Ohtsuzki,T. MD,and others,Effect of Beta-blockers on Circulating Levels of Inflammatory and Antiflammatory Cytokines in Patients with Dilated Cardoimyopathy,JACC,VOL37,nO.2,2001 PP.412-417.

Ward,R.P. and Anderson,A.S.,Slowing the progression of CHF,Postgraduate M ed.,Vol.109,No.3,March2001,36-45.

Garg, Ravi M.D. and Sorrentino, Matthew MD, Postgraduate Medicine Vol 109/ No 3./ March 2001 pg 49-56

E. Antiarrhythmic Therapy (may shorten life expectancy and hence are used with caution during symptomatic ventricular arrhythmias in view of the risk. In such patients other pharmacologic agents (? like amiodarone) or implantible defibrillators may be more effective therapy. See definition ventricular tachycardia on this web site).

F. Anticoagulant Therapy (to reduce the risk of systemic embolization in patients with atrial fibrillation, but it is not indicated in patients who are fairly active and have not had a previous episode of embolization).

G. Biventricular Pacing in Patients with Severe Congestive Heart Failure due to Idiopahitic or Ischemic Heart Left Ventricular Systolic Dysfunction with Intraventricular conduction delay (QRS complex duration, see figure 94 re normal EKG) of more than 150ms. (over 100ms is abnormal) and without a standard indication for insertion of a pacemaker (see definition bradycardia management).

This procedure of atriobiventricular pacing has been shown to significantly improve exercise tolerance, symptoms, and the quality of life in these patients and is associated with a reduced number of hospitalizations for decompensated heart failure.

It involves the implantation of all leads transvenously. The atrial lead is placed high in the right atrium. The left ventricular lead is placed in a tributary of the coronary sinus, according to a previously described method (figure 149). Specially designed electrodes are used. A venogram helps to optimize the position of the leads (figure 150). The target area was preferably the lateral wall, midway between base and apex, but other lateral or posterior sites were also acceptable. The great cardiac vein or the mid cardiac is used only when other sites were not accessible. The right ventricular lead was positioned as far as possible from the the left ventricular lead.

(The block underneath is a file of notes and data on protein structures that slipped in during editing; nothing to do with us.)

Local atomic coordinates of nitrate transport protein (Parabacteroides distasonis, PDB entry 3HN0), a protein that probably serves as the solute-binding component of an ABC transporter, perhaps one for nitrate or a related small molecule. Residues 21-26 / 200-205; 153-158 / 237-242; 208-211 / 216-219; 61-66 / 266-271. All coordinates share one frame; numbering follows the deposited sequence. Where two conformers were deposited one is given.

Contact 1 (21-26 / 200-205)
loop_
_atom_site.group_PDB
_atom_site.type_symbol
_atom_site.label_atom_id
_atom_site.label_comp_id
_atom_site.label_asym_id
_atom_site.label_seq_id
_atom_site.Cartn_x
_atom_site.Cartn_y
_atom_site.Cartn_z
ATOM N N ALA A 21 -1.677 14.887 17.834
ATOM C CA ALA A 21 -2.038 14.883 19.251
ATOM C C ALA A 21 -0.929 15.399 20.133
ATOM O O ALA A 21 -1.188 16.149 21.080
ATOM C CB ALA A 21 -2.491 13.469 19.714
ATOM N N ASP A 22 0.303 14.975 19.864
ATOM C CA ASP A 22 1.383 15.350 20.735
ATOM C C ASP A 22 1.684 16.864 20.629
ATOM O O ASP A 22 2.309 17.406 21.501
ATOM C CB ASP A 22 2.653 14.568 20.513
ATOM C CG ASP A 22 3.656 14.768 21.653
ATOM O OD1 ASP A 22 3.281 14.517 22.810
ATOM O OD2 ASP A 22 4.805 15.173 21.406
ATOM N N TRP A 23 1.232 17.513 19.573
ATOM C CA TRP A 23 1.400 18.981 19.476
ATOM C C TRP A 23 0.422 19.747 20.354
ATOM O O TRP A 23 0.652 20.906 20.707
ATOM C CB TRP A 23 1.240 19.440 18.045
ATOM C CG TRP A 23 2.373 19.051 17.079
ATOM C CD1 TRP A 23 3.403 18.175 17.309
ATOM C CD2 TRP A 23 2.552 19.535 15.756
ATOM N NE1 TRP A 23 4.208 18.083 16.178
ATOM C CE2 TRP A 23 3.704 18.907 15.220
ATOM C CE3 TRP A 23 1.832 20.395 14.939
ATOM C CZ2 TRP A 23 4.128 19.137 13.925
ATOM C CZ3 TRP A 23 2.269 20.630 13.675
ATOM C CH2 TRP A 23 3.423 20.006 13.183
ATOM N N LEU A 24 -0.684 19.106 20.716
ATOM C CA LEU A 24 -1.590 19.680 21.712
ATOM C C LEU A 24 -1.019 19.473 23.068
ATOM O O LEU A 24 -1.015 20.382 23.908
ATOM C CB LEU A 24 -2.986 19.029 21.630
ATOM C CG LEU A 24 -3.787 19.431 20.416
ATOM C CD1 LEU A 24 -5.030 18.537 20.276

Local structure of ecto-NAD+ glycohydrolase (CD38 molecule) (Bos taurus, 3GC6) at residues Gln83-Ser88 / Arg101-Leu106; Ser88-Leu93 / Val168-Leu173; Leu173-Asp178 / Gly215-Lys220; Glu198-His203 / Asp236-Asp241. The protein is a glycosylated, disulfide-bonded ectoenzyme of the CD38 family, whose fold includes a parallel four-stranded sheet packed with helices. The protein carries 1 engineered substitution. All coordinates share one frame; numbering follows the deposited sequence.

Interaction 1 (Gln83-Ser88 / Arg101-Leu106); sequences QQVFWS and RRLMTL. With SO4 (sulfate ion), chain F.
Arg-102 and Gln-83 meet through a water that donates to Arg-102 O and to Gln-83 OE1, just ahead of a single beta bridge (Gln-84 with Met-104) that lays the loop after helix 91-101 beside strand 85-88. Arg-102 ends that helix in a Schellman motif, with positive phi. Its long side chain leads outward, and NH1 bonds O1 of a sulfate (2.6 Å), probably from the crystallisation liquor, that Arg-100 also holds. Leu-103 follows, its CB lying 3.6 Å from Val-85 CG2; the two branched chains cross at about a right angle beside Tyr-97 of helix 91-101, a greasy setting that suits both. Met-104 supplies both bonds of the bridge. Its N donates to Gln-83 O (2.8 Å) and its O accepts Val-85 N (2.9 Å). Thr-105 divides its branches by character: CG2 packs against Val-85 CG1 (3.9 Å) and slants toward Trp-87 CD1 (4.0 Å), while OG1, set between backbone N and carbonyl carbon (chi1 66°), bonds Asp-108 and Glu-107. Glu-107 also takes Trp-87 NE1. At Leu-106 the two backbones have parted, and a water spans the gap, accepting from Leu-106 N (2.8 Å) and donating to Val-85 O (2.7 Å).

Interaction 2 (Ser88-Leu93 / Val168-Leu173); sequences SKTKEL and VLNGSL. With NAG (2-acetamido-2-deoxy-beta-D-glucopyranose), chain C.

The pacemakers were triple-output devices that made use of standard dual-chamber technology, with built-in adapters to synchronize the pacing of the two ventricles.

(Chorum 7336MSP,ELA Medical,Montroube,France, and InSync 8040,Medtronic, Minneapolis).
Reference:Cazeau,S. and Others,Effects of Multisite Biventricular Pacing in Patients with Heart Failure and Intraventricular Conduction Delay,NEJ of M.ed.,March22,2001,No.12 V.344.pp873-880.
Reference:Dauber,J.C.,and Others,Permanent Left Ventricular Pacing With Transvenous Leads Inserted Into The Coronary Veins,Pacing Clin.Electrophysiol.1998;21;239-245

4. Invasive Approaches

A. Coronary Reperfusion,especially if there is the occurence of repeated episodes of acute left heart failure associated with pulmonary edema even in the absence of chest pain and dietary salt indiscretions (suggesting "flash" or acute ischemic left ventricular diastolic dysfunction. Coronary angography may be indicated. See coronary angiography definition on this web site).

If ischemia is obvious, the presence of left ventricular dysfunction is not a deterrent to coronary revascularization.

B. Valvular Heart Disease (surgery for functional valvular regurgitation due to left ventricular heart failure is not very effective and very risky).

C. Reduction ventriculoplasty involves excising the part of the left ventricular muscle which is dyskinetic, resulting in an increase in the contracting myocardium that maintains cardiac output (figure 151b). It offers a potential solution to a subset of patients with end stage heart failure.